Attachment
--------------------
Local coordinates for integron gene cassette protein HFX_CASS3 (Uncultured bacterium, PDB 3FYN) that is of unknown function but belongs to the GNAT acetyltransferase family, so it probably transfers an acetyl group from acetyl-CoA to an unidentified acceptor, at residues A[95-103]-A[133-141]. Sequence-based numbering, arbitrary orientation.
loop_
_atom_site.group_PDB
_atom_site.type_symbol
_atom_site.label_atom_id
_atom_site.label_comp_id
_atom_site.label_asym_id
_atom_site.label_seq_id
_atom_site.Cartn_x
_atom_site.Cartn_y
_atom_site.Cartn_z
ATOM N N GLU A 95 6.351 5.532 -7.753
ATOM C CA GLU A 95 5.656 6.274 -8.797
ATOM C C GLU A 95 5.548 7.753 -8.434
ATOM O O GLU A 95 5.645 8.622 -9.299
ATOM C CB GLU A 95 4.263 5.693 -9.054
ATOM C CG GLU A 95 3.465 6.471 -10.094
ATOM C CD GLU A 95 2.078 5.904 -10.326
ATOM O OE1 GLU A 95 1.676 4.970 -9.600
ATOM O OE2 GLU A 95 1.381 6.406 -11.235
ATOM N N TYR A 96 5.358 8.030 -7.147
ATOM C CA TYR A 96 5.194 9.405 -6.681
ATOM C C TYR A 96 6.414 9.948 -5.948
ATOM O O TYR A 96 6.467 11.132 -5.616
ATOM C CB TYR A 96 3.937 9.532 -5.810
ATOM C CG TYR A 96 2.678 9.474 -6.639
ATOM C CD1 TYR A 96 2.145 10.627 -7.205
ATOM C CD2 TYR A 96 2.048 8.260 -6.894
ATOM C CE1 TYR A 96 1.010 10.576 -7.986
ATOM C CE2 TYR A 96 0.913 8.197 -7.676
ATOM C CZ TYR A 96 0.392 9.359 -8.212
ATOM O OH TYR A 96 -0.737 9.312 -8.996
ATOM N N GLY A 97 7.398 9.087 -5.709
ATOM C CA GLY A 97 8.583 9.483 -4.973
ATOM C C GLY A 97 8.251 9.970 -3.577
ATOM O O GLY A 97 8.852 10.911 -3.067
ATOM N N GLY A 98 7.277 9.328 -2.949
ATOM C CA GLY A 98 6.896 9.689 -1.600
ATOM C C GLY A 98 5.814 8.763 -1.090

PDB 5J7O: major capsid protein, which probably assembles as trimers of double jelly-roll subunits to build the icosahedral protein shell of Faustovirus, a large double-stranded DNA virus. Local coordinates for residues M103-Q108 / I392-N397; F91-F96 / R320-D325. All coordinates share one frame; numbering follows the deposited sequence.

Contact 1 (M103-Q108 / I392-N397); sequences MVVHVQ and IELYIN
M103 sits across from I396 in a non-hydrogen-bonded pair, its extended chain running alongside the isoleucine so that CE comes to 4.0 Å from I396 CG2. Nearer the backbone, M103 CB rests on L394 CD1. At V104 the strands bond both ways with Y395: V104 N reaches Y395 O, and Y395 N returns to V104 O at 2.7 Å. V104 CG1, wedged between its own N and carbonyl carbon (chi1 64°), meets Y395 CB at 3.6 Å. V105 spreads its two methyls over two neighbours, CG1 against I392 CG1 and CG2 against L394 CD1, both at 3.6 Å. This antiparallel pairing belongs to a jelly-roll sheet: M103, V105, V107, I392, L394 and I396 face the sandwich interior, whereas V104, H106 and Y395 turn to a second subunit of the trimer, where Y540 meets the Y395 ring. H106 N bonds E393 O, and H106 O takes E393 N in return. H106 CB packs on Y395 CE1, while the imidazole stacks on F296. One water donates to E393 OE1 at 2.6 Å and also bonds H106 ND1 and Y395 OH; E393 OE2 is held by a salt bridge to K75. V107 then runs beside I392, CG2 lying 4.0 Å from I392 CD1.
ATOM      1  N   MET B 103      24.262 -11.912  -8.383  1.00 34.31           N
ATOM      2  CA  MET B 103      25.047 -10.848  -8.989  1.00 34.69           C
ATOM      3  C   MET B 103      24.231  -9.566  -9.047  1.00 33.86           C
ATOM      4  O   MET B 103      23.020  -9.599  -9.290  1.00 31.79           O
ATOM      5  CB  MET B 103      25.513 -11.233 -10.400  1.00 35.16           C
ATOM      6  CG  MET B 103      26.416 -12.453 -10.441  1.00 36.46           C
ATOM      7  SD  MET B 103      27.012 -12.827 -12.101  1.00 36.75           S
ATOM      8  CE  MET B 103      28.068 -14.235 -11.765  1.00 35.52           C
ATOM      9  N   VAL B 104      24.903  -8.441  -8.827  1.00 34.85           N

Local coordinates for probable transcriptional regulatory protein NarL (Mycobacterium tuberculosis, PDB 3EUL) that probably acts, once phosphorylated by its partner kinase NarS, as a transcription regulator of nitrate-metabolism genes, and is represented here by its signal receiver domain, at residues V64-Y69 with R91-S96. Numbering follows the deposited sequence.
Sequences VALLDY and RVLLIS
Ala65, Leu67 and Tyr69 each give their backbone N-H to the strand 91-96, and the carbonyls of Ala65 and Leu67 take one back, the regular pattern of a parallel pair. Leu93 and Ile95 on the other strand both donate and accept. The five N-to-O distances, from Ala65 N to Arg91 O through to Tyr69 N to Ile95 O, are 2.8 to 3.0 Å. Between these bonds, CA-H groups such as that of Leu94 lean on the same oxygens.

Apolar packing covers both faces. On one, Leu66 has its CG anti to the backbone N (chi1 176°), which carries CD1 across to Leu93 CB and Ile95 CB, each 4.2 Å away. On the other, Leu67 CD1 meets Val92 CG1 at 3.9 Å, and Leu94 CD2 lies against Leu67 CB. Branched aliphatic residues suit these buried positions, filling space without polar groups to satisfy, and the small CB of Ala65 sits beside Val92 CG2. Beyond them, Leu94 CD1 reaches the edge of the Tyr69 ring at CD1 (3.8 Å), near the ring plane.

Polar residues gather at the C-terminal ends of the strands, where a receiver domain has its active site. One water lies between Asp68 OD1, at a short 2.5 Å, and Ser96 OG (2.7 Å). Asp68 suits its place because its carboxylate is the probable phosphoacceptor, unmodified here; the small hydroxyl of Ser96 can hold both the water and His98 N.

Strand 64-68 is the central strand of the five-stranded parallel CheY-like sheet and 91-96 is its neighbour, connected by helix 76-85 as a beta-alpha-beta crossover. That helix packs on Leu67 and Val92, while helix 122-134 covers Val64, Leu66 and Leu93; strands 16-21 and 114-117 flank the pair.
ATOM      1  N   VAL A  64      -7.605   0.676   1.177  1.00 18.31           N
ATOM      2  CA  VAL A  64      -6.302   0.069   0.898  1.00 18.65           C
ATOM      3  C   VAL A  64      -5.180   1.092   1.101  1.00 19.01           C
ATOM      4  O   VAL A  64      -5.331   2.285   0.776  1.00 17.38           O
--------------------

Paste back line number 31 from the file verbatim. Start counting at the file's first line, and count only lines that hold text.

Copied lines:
ATOM C CZ TYR A 96 0.392 9.359 -8.212